Journalist Raza Rumi writes in Huffington Post, “This October, the electronic billboards at the maddening Times Square in New York City will display the creative prowess of Shahzia Sikander, an artist of Pakistani descent who lives and works in NYC. Public art involves space, memory and an aesthetic that travels beyond studios and carefully curated museum ethers. It is also a vehicle whereby an artist speaks to, absorbs the milieu, and even reinvents it…Those unfamiliar with the South Asian iconography would wonder what is a ‘Gopi’ and why should it find space at the heart of a megapolis. The gopis are the female devotees of the Hindu god Krishna and have been a recurring visual trope in Sikander’s work. Krishna is viewed as a divine expression of preserver of cosmos by the Hindus.”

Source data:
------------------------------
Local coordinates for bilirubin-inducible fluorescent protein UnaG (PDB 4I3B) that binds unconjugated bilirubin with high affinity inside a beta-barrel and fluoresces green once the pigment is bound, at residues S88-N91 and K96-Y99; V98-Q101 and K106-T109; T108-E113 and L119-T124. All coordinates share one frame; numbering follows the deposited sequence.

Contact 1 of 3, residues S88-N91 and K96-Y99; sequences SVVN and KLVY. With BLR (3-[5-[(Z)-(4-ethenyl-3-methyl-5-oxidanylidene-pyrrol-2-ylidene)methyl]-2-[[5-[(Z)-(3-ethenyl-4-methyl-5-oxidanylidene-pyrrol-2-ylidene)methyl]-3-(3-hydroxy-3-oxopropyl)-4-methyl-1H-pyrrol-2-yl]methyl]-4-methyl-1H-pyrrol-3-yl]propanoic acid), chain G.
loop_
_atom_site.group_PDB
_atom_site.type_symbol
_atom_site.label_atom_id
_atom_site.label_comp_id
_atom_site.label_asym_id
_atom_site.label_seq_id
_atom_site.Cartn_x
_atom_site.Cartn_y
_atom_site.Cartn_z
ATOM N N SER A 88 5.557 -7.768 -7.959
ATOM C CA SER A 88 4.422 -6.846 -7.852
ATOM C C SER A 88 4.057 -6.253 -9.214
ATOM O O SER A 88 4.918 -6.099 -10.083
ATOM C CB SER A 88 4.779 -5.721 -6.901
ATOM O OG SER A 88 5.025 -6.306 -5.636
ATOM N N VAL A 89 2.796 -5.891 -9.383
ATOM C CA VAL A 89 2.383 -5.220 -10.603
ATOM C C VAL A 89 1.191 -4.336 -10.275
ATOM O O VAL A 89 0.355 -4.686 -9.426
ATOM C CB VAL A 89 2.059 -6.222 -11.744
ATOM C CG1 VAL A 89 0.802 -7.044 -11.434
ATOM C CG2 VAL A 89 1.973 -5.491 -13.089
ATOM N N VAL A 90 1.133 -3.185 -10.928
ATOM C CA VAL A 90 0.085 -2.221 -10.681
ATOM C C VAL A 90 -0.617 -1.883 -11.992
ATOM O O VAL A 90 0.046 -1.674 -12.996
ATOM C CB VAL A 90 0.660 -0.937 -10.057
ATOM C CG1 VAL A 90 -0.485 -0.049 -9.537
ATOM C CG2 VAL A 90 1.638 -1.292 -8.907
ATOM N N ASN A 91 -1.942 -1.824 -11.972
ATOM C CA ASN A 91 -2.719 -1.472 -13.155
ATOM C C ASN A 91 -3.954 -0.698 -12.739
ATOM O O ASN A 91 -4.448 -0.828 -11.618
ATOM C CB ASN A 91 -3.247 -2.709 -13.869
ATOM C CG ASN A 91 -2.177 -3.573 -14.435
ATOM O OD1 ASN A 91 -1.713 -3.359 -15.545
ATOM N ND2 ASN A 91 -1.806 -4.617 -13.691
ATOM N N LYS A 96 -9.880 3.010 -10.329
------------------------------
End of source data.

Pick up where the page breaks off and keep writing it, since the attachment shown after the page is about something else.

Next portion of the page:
Later the article goes on to say, “In an interview, Sikander tells me that her work finding a public arena as an exhibition hall ‘feels outrageously good.’ She is immensely pleased that the high-tech (and perhaps high cost too) LED panels in Times Square give a new exemplification to her digital animations. ‘I have been projecting my digital animations on buildings and trees. But to have them be part of Times Square’s digital history is astounding’, Sikander ecstatically adds.